Community Champion: Ali Cush

Ali CushAli Cush
Inchinnan, Renfrewshire

How are you using OPAL to make a difference in the community?

We have been using OPAL to enhance the outdoor learning sessions Rangers deliver in Loch Lomond & The Trossachs National Park, and promote them to teachers as well as groups completing their John Muir Awards in the National Park. 

How did you first discover/get involved with OPAL?

A wee while ago, the OPAL weather survey was used as a great resource to capture data during the UK National Parks MICCI Project – a peatland restoration educational programme. This neat package contained all the information and resources to undertake the survey, which was very innovative. I was instantly a fan!

What do you enjoy most about using OPAL resources / what has been your favourite moment while using them?

To be honest, the first thing I enjoy is tearing open the package and finding out what resources and ‘goodies’ are inside – it brings a smile to my face. 

Which is your favourite OPAL survey and why?

The worm dance in actionI’d have to say the OPAL Soil Survey could be my current favourite – out of the surveys I have used. During the wonderful training delivered by the Field Study Council and The Conservation Volunteers, I got to legitimately do a dance to charm the worms out of the ground – and it even worked!

Where is your favourite place to enjoy nature and why?

I have to say Inchcailloch, the island on Loch Lomond and part of the Loch Lomond National Nature Reserve. It is a fantastic jewel of a place, no matter the season or the weather you always have an inspiring day there. Taking others to experience this special place makes you value it more, passing on the inspiration for others to share. Its oak woods are draped with lichens and mosses, and it is home to a huge variety of things. In spring the bluebells form nature’s best carpet.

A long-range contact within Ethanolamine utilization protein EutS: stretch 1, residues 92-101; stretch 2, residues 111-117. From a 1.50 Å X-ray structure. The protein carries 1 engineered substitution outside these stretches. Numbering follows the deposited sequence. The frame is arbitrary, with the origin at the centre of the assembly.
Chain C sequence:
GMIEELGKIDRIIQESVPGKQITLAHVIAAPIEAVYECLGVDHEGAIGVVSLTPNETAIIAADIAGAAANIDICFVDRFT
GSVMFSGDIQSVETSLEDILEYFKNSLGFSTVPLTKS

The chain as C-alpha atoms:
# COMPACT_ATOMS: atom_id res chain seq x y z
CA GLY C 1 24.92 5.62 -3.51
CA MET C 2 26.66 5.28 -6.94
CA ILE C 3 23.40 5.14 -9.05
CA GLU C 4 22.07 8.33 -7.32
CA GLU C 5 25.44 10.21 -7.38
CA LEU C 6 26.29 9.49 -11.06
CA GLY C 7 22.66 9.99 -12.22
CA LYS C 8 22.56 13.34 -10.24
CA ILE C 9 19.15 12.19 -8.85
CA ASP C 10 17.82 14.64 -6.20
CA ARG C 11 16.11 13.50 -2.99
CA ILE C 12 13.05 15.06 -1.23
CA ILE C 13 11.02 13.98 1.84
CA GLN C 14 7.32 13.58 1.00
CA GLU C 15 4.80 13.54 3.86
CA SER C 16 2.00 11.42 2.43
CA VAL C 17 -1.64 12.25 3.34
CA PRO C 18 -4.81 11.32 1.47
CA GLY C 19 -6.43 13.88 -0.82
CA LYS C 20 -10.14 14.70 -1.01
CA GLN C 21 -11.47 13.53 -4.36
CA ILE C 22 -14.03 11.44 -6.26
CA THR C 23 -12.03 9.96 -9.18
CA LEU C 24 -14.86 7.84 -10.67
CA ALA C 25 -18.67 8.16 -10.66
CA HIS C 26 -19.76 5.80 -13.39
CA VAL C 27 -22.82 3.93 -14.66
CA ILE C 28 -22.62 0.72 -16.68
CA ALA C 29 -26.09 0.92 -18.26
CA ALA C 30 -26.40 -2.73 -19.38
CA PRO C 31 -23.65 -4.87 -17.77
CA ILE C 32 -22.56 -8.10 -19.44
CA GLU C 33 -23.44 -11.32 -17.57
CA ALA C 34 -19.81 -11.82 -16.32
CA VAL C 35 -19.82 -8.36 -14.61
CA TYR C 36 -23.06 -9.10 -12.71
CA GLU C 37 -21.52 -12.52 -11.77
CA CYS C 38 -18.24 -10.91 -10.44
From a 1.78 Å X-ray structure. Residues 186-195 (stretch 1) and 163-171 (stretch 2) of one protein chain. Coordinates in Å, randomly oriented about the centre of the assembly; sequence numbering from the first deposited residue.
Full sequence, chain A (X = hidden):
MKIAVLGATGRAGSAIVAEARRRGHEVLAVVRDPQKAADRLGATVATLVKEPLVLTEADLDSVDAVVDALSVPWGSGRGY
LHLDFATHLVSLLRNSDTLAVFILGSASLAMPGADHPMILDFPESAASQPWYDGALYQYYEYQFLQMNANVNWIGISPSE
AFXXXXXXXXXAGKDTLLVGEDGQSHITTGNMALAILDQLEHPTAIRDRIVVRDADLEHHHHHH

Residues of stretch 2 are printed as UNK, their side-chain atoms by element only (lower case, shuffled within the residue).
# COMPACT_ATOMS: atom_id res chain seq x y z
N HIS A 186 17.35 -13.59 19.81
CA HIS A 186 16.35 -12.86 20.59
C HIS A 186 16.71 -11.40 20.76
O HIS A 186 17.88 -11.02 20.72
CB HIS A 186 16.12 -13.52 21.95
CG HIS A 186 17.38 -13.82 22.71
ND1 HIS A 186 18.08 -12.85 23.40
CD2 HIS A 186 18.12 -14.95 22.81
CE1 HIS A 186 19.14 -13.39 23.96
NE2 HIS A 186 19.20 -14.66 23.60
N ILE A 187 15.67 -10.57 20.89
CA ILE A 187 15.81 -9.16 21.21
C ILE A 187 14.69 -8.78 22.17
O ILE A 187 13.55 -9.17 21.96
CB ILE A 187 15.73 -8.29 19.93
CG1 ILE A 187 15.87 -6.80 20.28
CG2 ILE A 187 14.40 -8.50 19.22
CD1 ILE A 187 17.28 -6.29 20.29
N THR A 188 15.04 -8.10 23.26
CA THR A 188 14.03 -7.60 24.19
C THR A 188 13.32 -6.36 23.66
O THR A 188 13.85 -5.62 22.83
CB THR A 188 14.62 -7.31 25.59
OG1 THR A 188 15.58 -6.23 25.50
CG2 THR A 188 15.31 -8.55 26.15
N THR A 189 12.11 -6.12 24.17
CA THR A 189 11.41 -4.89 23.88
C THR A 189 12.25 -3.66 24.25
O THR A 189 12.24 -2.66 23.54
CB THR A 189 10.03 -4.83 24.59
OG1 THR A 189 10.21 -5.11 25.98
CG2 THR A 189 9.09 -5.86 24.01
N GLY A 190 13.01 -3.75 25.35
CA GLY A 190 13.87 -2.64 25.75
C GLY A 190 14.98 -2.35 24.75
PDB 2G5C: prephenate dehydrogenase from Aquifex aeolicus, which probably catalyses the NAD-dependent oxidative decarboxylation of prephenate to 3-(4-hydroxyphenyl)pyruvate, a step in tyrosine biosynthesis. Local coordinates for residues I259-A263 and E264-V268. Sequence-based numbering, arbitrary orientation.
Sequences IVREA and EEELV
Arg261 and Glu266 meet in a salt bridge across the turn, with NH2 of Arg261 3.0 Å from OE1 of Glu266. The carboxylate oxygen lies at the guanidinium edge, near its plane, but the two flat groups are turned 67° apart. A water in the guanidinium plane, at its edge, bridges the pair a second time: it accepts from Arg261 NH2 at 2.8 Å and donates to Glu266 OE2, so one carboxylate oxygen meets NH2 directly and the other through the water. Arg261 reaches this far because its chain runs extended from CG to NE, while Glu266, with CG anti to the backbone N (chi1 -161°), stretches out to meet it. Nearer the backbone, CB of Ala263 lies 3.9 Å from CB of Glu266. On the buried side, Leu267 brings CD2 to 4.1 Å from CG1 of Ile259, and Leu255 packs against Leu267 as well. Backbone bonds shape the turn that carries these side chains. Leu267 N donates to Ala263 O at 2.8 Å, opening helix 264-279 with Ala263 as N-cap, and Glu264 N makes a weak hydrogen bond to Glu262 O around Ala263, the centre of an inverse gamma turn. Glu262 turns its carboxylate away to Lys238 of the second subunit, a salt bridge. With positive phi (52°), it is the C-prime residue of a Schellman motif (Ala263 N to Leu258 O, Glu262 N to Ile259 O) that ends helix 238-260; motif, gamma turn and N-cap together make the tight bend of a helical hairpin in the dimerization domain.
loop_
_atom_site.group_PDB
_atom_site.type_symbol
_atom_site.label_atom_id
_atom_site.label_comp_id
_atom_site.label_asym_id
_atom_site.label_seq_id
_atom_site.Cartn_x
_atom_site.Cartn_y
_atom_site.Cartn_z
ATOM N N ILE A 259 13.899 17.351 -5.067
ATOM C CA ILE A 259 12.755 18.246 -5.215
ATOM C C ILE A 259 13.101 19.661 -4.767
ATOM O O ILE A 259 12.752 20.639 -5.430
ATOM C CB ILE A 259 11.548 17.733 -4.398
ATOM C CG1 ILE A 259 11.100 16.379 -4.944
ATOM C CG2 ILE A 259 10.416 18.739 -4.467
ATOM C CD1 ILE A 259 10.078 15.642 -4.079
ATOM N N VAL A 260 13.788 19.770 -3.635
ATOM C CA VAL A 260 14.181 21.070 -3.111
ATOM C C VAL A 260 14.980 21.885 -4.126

What is the most interesting/unusual/beautiful plant or animal you’ve ever seen?

A pygmy shrew I saw once was an amazing wee powerhouse of a creature! A non–stop insectivorous ingesting machine.

What advice would you give to people who want to encourage their communities to get involved in science and nature?

Don’t be put off, challenge yourself to give it a go as you’ll be amazed at how much you will enjoy it. There are so many partners who will be delighted to help you; there is a great network of support out there ready to help out. 

Any funny stories from working with a group or any moments that made you proud?

Worm sketchI think maybe the best thing is promoting the OPAL surveys to teachers through Career Long Professional Learning (CLPL), then hearing how they have used the surveys to deliver outdoor learning back at their school grounds or on other sessions they have led.

It’s also great to see the Rangers and the Volunteer Rangers who have received the OPAL survey training benefiting from the experience, and now passing on their knowledge when they support schools and groups to learn about the National Park.

Finally, it’s a great outcome of a training session to see the impact of the learning from a personal perspective – see right for my worm sketch (before and after the soil survey). I learnt about the saddle and how to tell which end is the head (and note no smiley face in the bottom sketch).

Follow Ali on Twitter: @Cush_Ali

About OPAL Community Champions

The OPAL Community Champions scheme aims to acknowledge the contribution made by individuals to the OPAL network, to thank people for their efforts, and to act as an inspiration for others.

Over the next few weeks and months we'll be profiling 20 Community Champions, nominated by OPAL's team of Community Scientists from across the UK.

Tags: